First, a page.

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What are your skills?

Working out your skills is the first step to deciding what career is best for you. Whether your speciality lies in physical tasks or working with computers, it is valuable to different types of jobs, and there are different ways to work out what they are.

Your skills will generally fall into one of three areas:

  • Employability skills - a list of seven skills employers have said are important in the workplace.
  • Transferable skills - skills that aren't specific to a certain job, but can be applied to a number of different roles.
  • Specialist skills - skills that are specific to a job, for example cooking if you want to become chef.

If you're looking for more information on these and how to figure them out, check out the two posts linked to below.

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How do I know what careers my skills match with?

Even if you know what your skills are, it isn’t always easy to work out what jobs you’re best suited to. Thankfully, there are a range of different tools online you can use to help.

These include:

Deciding what careers suit you will take some time and research, as your own interests will probably be different to most of your friends. However, the tools above should help you find some careers to then investigate further.

If you have a disability, there are some specific resources to help you get into work. The Firstport article linked below is a good piece for further information, and Work and Income’s Modification Grant helps people with disabilities pay for workplace changes or equipment.

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Think about your work values

Working somewhere that fits in with your own values is important if you’re going to enjoy your career. No two jobs are exactly the same, and figuring out what your values are is an important step when thinking about types of work.

Some key things to consider include:

  • How do you work with others?
  • What hours you want to work?
  • How challenging you want your work to be?
  • Personal, political and cultural values.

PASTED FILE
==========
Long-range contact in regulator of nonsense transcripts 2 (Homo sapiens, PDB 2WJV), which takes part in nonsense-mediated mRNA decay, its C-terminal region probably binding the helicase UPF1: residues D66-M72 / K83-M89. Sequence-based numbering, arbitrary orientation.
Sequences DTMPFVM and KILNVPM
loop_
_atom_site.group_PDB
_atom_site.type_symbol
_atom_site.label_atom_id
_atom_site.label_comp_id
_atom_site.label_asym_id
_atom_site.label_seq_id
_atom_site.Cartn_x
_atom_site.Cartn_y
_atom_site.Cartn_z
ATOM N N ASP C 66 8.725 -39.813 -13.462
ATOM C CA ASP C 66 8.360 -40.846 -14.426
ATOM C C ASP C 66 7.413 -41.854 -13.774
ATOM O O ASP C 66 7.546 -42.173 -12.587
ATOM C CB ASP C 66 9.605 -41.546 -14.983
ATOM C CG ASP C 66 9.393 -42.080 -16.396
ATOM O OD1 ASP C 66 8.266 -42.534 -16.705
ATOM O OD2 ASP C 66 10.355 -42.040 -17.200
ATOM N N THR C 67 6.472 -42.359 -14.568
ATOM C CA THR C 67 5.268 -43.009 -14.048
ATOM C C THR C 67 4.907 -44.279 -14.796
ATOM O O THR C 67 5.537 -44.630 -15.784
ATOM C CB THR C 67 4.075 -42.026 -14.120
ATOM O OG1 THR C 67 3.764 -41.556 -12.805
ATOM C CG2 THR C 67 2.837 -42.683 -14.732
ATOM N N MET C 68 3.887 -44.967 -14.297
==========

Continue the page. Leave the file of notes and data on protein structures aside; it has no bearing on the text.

For an example of someone talking through their work values and their career, check out the video with Keven Mealamu below. 

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Balancing a career and general life

Although you want to enjoy and take pride in your job, you need to make sure you balance it against your day-to-day life. Finding time for friends, family and other interests are important for your wellbeing.

When deciding what career you want to go into, consider if you will have to:

  • work long days
  • work outside of usual business hours, such as weekends
  • give up time with your friends and family.

If so, you might want to keep on thinking about other career options, depending on what kind of balance you're looking for. Sometimes you won't know until you actually start the job, though you should still try and aim for the work-life balance that works best for you.

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Key websites

  • has information on everything from how to apply for scholarships to writing CVs, helping you decide what career is right for you.
  • Employment New Zealand: Employment New Zealand is able to give you advice on everything from hours and wages to helping you get into work in the first place.
  • Work and Income: If you need some support, whether that’s with getting into work or because you’re in a low-income job, Work and Income are available to help out.